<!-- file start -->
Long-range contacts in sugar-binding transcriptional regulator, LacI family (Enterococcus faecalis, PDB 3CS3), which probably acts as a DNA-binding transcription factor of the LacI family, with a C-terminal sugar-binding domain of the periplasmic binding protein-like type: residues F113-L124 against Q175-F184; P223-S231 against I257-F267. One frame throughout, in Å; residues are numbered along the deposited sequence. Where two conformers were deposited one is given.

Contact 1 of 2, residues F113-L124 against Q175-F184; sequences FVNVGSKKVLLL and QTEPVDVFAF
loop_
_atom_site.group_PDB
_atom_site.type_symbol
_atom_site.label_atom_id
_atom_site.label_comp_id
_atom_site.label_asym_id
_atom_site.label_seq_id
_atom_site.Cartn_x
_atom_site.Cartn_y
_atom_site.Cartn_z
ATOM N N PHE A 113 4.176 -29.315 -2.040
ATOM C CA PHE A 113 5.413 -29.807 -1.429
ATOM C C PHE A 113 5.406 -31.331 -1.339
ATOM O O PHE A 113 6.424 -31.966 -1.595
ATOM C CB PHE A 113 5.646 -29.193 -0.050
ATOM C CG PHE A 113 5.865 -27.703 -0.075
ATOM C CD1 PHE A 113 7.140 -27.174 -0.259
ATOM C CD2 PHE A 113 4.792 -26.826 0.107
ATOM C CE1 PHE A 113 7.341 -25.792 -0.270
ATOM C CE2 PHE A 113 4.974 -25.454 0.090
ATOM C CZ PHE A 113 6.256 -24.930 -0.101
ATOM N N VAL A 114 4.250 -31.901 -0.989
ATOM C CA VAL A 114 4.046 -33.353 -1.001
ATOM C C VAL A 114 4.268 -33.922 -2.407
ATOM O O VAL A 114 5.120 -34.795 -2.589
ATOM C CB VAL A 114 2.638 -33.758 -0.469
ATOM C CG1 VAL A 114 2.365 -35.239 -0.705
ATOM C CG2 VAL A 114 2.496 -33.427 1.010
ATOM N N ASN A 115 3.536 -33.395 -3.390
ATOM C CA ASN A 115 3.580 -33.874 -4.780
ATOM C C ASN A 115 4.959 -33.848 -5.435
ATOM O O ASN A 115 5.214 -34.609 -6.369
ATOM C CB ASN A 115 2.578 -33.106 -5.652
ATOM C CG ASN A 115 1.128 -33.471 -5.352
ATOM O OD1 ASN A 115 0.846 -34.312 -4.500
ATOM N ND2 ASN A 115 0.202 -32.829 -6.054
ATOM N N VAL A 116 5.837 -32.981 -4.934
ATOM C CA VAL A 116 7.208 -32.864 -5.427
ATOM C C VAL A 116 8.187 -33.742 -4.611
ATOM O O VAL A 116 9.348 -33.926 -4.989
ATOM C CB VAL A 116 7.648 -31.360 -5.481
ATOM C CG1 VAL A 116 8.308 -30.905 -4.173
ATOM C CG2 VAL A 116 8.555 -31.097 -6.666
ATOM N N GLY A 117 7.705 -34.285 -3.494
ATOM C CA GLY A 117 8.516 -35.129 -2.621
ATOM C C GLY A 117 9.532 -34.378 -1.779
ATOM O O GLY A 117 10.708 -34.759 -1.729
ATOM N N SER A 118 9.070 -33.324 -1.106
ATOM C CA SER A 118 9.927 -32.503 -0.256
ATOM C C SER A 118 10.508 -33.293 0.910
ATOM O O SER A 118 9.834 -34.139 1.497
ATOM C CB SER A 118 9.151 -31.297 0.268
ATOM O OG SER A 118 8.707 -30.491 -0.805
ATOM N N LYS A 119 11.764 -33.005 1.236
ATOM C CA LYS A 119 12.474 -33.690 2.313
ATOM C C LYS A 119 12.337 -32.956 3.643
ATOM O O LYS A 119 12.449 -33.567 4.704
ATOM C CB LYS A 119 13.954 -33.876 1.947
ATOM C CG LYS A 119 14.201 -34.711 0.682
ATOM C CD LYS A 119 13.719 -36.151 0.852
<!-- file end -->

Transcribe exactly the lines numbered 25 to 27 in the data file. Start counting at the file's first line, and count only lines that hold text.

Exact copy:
ATOM C CA VAL A 114 4.046 -33.353 -1.001
ATOM C C VAL A 114 4.268 -33.922 -2.407
ATOM O O VAL A 114 5.120 -34.795 -2.589